She first went to the Protestant church, but by her first year of senior high school, she was studying with a Jesuit priest who was a pastor in Hiroshima. He introduced her to a sister who was a Helper of the Holy Souls. She was baptized at 18, and at 25, she decided to join the Helpers of the Holy Souls community.
As part of the international congregation, Onojima was sent the Philippines in 1979 during the dictatorship of Ferdinand Marcos. She lived in a very depressed area to help build the Christian community. When she introduced herself, she would say she was from Hiroshima.
"They don't know much about Japan, but they know about Hiroshima," Onojima said.
After 10 years in the Philippines, she went to the United States for five years then returned to Japan.
"Little by little, [working with hibakusha] became a special mission," she said. "For me, this is natural."
The Society of Helpers was the only congregation in Hiroshima before World War II, so when the Memorial Cathedral for World Peace was built, the center asked them to send a sister to help manage the church. Since then, sisters of the Society of Helpers have worked at the cathedral, and it is now Onojima's turn. She has provided spiritual direction and support to hibakusha at the Cathedral for World Peace for 23 years.
"There are so many people seeking the meaning of life and are really suffering," Onojima said.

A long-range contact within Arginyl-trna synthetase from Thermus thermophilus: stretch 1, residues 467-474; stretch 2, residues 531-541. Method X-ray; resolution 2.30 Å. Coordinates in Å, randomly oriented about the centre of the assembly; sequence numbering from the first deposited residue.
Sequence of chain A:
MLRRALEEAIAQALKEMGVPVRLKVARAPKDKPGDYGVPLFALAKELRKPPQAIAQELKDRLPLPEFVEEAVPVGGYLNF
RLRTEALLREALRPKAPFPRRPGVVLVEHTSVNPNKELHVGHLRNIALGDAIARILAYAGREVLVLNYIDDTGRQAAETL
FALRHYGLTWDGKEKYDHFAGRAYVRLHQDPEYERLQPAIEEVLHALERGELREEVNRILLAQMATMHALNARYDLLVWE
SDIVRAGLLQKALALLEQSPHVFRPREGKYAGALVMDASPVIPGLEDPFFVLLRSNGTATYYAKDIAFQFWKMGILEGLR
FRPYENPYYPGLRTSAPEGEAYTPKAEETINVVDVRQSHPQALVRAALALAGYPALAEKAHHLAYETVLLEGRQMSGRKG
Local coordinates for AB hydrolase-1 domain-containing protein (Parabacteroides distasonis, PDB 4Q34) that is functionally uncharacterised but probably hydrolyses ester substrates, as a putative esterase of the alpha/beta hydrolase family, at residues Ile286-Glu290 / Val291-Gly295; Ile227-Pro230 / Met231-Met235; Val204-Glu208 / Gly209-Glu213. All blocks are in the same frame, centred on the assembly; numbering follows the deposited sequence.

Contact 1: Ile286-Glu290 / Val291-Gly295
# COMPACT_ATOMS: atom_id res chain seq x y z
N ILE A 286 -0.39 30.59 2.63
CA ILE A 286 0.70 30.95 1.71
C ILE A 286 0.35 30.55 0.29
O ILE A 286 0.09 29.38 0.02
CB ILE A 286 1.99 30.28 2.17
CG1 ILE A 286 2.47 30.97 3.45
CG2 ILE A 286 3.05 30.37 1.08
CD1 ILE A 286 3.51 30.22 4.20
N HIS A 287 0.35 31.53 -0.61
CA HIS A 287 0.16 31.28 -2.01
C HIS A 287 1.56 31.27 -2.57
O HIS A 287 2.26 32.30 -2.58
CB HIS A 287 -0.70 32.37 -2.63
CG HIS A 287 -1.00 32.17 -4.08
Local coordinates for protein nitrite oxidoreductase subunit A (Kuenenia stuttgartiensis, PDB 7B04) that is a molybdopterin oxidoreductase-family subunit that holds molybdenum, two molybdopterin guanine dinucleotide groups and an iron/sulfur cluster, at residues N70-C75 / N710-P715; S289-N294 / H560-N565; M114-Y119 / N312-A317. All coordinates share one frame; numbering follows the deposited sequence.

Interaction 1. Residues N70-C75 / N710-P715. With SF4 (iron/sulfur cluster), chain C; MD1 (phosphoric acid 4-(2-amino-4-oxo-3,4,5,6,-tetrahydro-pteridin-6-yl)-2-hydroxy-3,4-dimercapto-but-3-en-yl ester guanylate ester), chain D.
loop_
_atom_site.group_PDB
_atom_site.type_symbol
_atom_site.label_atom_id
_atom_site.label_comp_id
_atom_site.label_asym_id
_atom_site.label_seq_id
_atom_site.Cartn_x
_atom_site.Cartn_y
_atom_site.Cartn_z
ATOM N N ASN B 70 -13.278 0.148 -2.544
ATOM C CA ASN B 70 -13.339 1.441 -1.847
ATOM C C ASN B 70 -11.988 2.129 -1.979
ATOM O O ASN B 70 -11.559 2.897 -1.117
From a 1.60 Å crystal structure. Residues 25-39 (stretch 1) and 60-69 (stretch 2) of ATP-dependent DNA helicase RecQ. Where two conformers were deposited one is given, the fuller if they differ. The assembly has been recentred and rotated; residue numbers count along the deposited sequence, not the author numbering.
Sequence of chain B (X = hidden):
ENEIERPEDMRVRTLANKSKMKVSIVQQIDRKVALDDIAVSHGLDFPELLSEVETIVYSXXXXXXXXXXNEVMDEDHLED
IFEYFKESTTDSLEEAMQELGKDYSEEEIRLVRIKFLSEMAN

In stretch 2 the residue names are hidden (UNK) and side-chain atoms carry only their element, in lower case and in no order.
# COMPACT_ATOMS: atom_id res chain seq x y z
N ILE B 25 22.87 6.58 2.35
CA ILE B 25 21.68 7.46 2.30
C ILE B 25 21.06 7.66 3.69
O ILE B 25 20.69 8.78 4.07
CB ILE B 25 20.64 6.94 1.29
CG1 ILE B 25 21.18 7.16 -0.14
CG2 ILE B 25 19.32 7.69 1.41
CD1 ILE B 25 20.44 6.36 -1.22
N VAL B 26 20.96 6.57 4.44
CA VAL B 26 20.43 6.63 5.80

After World War II, "many adults didn't have any inner care" — emotional, psychological or spiritual counseling, she said. Adults could not express their feelings even to their families, so relationships with children and parents become strained.
"When I started working here, many were looking for someone to tell their stories, so I continued listening to the stories," she said. She is not a psychologist but studied spiritual direction and accompaniment in Chicago. "My experience in the Philippines and the States and international congregation and that international experience is very helpful."
"For many years, [survivors] didn't want to talk about the war or their experiences," she said. "But now, they want to talk."
[Gail DeGeorge is editor of Global Sisters Report. Her email address is firstname.lastname@example.org. Follow her on Twitter @GailDeGeorge. Thanks to Mariko Komatsu and Sr. Masako Miyake of the Sisters of Notre Dame de Namur for their help in telling these stories.]